A situation that comes across any small organisation, including non-profit organisations, is the need to purchase capital equipment such as computer equipment. This happens typically at the start of the organisation’s life, when the organisation is embarking on a newer effort or as the time comes to replace older tired equipment.
There is a great risk of buying the cheapest equipment around and finding that the equipment may not do the job adequately through its service life. In a lot of situations, you may find that the equipment won’t satisfy newer requirements like newer connectivity types or newer versions of the same software. The worst case is when you deal with equipment that fails too early thus requiring you to consider replacing it with newer equipment too soon.
Just lately, I had moved to a newer church congregation and the pastor asked me for assistance regarding specifying a newer computer to replace the existing unit that was being used to show song lyrics and other video material during services. This happened quite a few months after another church pastor whom I know very well approached me for assistance to confirm he was on the right track when purchasing a colour LED printer. He also approached me again regarding the purchase of a newer projector for the church because the existing projector was at the end of its useful life.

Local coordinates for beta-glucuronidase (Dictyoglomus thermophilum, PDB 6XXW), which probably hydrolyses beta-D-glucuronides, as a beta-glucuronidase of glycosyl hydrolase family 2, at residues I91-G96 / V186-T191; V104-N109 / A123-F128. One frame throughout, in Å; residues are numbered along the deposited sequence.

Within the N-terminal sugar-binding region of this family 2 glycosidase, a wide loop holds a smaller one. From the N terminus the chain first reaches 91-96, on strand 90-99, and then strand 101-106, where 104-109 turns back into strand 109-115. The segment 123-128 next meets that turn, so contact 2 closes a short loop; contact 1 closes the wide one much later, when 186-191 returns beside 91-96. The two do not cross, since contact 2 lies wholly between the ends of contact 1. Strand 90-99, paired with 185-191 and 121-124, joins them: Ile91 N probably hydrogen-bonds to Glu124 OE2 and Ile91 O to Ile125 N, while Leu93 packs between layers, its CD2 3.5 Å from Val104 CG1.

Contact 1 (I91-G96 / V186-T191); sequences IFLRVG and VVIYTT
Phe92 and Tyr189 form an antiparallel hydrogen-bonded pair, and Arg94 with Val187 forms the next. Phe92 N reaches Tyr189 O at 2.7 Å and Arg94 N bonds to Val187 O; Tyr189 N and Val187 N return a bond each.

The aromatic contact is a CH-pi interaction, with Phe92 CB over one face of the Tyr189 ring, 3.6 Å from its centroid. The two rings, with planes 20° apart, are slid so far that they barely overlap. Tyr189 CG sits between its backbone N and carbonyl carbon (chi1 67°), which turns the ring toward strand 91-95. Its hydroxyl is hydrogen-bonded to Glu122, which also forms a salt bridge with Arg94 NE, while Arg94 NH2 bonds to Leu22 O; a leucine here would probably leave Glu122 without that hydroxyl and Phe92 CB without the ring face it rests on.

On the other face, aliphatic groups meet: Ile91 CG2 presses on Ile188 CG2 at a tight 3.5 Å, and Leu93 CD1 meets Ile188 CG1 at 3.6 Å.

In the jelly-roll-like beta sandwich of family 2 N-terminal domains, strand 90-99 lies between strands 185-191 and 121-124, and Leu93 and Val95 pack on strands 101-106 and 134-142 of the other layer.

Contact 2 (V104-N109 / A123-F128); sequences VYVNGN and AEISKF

I have previously covered this issue in a few articles about the availability of hardware and software that answers these organisations’ needs at a price they can afford as well as being easy to operate. One of these was about low-end data projectors that didn’t come with HDMI connectivity even though most current-issue video peripherals implement this connectivity while another was about the availability of AV playout software that answers the needs of these organisations at a price they can afford.
It is so tempting for organisations that run on hairline budgets like both these congregations to buy just on the cheapest price without factoring in the right specifications for the equipment or the equipment’s durability. This leads you to buying equipment that falls short of your current or future usage requirements or, at worst, purchasing equipment that won’t last for the long haul.